Could Carbon Become an Automotive Giant?

By on August 9th, 2018 in Ideas

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 Thinking about what Carbon might do next
Thinking about what Carbon might do next

I had an interesting thought about Carbon and where they might end up. 

Carbon, as you might recall, is one of the largest privately owned 3D printer companies, raising an incredible amount of investment cash in recent years. Their unusual CLIP process provides an ability to rapidly 3D print structures in a variety of resin-based materials. 

Indeed, they’ve spent considerable resources developing a wide range of production-ready resins for a variety of applications. It’s now possible to work with them (or their design partners) to leverage these capabilities for radically new consumer or production products. 

But that’s not enough: Carbon has also spent considerable effort to create new tools that will significantly aid in that process. In particular their mesh generation tools allow a product designer to relatively easily create designs for complex grid structures that would otherwise be impossible to manufacture. 

 A production shoe using a 3D printed midsole by Carbon
A production shoe using a 3D printed midsole by Carbon

Here we see one result of these efforts: a 3D printed midsole on a shoe that incorporates a complex design specifically made to adapt to expected stresses.

Carbon’s strategy is to deploy this type of tool to manufacturers, in hope they will use it to create products that could be made with their equipment. It’s a great strategy and should result in some fantastic products for everyone in coming years. 

But I’ve been wondering what kind of products might be created with this environment, and one jumped to mind that could be revolutionary. What is it? 


Let’s consider current tire technology, which aside from some tweaks in tread configuration and material composition has remained essentially the same since the 1940’s or even earlier.

That technology requires you to fill and maintain air pressure in your tires regularly. The tires can catastrophically fail if air seals are compromised through wear or damage. Tires must be replaced periodically as they wear through the relatively thin exterior contact surface layer of the tire.

Now let’s imagine what one might be able to do if you 3D printed a tire. Some ideas here: 

A tire might not require any inflation as a complex internal structure could take on the loads, similarly to how the shoe midsole does above. This eliminates a ton of maintenance and failure potential. You cannot get a flat tire ever again.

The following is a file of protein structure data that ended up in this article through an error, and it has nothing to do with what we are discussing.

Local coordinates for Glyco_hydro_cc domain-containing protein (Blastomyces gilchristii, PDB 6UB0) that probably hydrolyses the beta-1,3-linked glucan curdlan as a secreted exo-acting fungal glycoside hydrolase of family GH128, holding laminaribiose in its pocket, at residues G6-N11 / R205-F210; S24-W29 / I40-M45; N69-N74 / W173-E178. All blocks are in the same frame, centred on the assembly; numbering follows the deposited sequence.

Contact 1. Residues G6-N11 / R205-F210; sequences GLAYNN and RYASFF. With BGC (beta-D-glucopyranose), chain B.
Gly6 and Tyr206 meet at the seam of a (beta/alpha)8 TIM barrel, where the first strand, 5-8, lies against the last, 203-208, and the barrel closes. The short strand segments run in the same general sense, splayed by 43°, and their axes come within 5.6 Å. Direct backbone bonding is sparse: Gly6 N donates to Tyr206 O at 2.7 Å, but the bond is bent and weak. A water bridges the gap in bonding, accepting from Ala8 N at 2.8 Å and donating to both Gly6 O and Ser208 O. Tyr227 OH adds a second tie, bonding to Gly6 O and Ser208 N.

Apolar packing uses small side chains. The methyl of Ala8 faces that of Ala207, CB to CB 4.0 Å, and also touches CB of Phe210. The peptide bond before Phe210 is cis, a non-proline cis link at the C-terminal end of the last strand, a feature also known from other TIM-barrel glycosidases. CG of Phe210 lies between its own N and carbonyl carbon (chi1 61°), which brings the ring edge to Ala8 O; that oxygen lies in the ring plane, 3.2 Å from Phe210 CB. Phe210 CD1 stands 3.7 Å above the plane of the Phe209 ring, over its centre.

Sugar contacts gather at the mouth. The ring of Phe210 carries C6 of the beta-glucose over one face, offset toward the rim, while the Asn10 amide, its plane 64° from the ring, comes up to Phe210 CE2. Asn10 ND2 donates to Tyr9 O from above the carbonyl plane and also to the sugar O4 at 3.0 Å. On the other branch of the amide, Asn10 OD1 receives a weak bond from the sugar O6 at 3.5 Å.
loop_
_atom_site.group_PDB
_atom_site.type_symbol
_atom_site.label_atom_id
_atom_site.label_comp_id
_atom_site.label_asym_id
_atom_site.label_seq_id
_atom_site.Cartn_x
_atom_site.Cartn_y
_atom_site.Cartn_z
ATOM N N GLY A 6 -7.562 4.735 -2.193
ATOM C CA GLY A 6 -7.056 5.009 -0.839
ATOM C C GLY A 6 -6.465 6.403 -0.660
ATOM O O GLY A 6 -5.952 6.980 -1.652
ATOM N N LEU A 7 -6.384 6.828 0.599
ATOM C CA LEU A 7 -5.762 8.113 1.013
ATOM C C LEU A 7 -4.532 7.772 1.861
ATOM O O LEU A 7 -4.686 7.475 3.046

The geometry of the internal structure could be optimized to handle various situations. For example, you might develop a “racing tire” that provides extra strength for accelerations or turns, or a very strong cargo-carrying tire. 

A complex 4D-style design might even permit the performance characteristics to vary depending on the situation. For example, as the RPM of the tire increases, it may reconfigure itself for optimum high speed performance, or shift strength elements to one side during a high speed turn. 

While the obvious approach would be to encase the complex internal structure in what would appear to be a conventional tire exterior, why not make the tread configuration much deeper to allow for far longer tire life? 

As you can see, there are a lot of possibilities. These seem to be quite compelling, although one would have to determine the financial and technical feasibility of each. If I were Carbon, I’d be investigating this concept, as it could open up a gigantic market: In the USA only, 200M tires are sold each year; if Carbon sold tires with a margin of USD$50 each that is a potential market size of USD$10B. And there’s the rest of the world to consider, too. 

But there is one problem with all this conceptual discussion: Carbon’s current printers are no where near large enough to accommodate a tire. 

At least not yet. 

By Kerry Stevenson

Kerry Stevenson, aka "General Fabb" has written over 8,000 stories on 3D printing at Fabbaloo since he launched the venture in 2007, with an intention to promote and grow the incredible technology of 3D printing across the world. So far, it seems to be working!